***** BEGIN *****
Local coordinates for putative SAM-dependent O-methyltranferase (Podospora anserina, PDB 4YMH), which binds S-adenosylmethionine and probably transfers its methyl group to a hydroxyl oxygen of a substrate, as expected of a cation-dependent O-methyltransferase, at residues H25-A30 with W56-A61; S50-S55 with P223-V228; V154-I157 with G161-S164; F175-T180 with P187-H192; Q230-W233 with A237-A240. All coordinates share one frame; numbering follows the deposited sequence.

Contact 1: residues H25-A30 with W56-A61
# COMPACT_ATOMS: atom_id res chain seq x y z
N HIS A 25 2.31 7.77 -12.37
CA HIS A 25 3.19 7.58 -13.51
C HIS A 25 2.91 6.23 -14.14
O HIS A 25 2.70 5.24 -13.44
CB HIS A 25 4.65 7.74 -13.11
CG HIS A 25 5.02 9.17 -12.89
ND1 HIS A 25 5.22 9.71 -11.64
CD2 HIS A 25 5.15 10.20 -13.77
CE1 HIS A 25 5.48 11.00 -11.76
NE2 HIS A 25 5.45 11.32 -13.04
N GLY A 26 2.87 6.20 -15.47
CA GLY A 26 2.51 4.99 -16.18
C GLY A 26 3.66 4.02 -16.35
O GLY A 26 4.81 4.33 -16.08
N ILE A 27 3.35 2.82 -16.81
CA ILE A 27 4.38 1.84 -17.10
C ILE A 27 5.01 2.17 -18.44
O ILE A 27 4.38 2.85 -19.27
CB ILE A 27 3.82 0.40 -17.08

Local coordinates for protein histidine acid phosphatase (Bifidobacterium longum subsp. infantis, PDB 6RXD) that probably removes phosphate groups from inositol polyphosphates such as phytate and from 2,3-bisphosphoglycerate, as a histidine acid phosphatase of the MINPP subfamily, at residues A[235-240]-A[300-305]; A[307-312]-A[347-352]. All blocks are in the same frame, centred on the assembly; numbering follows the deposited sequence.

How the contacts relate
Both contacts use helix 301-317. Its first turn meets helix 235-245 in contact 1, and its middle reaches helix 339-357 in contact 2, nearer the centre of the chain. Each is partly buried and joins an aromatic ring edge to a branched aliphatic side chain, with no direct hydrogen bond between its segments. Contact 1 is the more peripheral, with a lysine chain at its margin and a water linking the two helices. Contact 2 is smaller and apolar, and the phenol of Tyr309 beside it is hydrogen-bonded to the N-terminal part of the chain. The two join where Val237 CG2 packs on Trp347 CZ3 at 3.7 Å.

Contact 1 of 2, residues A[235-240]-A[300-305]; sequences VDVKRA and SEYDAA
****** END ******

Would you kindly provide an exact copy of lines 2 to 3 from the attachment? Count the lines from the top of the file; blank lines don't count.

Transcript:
Contact 1: residues H25-A30 with W56-A61
# COMPACT_ATOMS: atom_id res chain seq x y z